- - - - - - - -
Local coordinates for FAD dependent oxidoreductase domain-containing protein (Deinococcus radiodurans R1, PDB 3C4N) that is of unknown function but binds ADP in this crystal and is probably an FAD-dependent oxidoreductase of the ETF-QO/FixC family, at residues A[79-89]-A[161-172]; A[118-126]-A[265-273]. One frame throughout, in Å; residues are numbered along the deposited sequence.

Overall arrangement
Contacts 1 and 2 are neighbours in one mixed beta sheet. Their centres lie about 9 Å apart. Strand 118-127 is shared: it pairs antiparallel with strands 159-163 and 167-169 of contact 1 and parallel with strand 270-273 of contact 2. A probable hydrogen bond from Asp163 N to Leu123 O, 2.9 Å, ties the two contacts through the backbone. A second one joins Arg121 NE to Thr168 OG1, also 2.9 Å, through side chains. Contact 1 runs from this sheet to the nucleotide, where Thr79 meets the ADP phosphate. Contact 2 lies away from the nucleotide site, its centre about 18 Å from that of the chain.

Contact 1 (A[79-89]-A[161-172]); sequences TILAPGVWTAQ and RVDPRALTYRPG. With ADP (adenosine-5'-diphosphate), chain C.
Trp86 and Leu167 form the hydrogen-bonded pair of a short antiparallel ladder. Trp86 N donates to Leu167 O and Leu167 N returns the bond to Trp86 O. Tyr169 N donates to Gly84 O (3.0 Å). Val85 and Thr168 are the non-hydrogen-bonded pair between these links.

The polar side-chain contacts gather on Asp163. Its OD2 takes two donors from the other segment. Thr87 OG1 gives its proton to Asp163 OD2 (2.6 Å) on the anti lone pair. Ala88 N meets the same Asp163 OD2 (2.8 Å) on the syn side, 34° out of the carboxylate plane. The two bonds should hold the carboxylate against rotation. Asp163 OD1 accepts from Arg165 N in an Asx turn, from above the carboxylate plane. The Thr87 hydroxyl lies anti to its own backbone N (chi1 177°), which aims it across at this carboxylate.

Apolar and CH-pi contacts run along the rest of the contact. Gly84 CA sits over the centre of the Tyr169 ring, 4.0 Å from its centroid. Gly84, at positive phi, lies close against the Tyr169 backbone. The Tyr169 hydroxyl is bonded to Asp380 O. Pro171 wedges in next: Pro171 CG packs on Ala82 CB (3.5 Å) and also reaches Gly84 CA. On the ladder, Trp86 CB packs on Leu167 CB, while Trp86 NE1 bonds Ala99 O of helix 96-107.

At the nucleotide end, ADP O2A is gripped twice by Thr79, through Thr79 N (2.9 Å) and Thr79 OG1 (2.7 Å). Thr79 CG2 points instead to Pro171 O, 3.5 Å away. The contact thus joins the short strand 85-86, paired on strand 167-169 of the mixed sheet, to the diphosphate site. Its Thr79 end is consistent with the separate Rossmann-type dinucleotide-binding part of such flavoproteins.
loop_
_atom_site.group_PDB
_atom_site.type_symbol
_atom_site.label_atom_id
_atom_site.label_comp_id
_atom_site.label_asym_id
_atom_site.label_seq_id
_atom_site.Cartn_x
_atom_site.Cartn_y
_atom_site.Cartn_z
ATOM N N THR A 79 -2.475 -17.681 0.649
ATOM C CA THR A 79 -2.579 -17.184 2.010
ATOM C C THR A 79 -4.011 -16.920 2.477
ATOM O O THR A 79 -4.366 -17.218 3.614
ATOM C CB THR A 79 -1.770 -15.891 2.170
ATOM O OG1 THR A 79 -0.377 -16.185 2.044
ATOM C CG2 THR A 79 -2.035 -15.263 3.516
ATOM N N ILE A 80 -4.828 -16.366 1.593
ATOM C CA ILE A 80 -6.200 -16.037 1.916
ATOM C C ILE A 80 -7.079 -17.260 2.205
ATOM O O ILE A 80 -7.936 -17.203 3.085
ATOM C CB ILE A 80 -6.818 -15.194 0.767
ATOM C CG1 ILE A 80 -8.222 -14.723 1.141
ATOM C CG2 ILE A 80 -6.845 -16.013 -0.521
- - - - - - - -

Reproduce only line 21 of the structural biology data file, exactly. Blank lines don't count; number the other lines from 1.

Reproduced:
ATOM C C THR A 79 -4.011 -16.920 2.477